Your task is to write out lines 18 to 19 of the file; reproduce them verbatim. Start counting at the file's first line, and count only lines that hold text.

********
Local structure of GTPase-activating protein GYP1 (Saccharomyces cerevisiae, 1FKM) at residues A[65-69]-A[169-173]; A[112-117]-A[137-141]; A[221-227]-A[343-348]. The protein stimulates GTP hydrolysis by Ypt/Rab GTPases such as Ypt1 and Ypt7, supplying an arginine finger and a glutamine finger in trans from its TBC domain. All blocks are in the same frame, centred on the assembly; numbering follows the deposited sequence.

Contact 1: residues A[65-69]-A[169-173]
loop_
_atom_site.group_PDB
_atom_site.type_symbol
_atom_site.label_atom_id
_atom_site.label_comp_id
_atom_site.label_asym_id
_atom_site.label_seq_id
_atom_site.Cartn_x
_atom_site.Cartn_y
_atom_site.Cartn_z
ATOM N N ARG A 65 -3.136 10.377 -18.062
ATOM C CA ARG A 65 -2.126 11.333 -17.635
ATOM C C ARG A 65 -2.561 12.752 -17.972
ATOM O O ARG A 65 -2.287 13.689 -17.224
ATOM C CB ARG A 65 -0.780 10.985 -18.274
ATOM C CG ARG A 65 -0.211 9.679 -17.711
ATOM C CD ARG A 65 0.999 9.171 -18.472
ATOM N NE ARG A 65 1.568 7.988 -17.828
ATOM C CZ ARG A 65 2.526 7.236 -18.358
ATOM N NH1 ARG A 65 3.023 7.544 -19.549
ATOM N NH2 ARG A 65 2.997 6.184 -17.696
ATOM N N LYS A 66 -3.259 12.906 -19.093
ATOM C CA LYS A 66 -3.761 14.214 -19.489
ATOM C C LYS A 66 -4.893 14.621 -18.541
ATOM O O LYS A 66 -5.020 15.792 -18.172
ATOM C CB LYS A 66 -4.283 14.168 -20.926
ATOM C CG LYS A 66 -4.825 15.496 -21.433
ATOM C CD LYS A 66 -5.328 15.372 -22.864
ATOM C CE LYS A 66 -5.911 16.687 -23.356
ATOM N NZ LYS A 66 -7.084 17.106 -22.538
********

ATOM C CG ARG A 65 -0.211 9.679 -17.711
ATOM C CD ARG A 65 0.999 9.171 -18.472